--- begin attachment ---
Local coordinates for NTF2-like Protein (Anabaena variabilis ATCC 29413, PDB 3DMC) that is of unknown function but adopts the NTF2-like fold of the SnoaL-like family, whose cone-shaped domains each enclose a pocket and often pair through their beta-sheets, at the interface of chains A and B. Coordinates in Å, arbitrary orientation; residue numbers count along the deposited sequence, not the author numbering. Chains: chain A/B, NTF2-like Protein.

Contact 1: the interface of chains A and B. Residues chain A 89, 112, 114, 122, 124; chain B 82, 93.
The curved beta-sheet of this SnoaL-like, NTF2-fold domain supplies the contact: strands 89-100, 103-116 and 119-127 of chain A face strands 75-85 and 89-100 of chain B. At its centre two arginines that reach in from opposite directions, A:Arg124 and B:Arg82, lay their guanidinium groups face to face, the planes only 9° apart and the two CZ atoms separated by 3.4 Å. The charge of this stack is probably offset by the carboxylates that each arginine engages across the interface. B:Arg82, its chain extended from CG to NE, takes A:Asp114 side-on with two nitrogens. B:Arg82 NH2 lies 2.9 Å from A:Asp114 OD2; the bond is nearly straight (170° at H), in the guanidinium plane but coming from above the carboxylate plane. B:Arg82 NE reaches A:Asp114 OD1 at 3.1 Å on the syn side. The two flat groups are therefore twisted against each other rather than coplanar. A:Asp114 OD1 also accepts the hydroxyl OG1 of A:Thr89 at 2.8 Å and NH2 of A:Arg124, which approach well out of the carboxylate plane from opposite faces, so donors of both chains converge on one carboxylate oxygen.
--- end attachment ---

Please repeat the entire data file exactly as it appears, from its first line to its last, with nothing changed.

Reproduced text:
Local coordinates for NTF2-like Protein (Anabaena variabilis ATCC 29413, PDB 3DMC) that is of unknown function but adopts the NTF2-like fold of the SnoaL-like family, whose cone-shaped domains each enclose a pocket and often pair through their beta-sheets, at the interface of chains A and B. Coordinates in Å, arbitrary orientation; residue numbers count along the deposited sequence, not the author numbering. Chains: chain A/B, NTF2-like Protein.

Contact 1: the interface of chains A and B. Residues chain A 89, 112, 114, 122, 124; chain B 82, 93.
The curved beta-sheet of this SnoaL-like, NTF2-fold domain supplies the contact: strands 89-100, 103-116 and 119-127 of chain A face strands 75-85 and 89-100 of chain B. At its centre two arginines that reach in from opposite directions, A:Arg124 and B:Arg82, lay their guanidinium groups face to face, the planes only 9° apart and the two CZ atoms separated by 3.4 Å. The charge of this stack is probably offset by the carboxylates that each arginine engages across the interface. B:Arg82, its chain extended from CG to NE, takes A:Asp114 side-on with two nitrogens. B:Arg82 NH2 lies 2.9 Å from A:Asp114 OD2; the bond is nearly straight (170° at H), in the guanidinium plane but coming from above the carboxylate plane. B:Arg82 NE reaches A:Asp114 OD1 at 3.1 Å on the syn side. The two flat groups are therefore twisted against each other rather than coplanar. A:Asp114 OD1 also accepts the hydroxyl OG1 of A:Thr89 at 2.8 Å and NH2 of A:Arg124, which approach well out of the carboxylate plane from opposite faces, so donors of both chains converge on one carboxylate oxygen.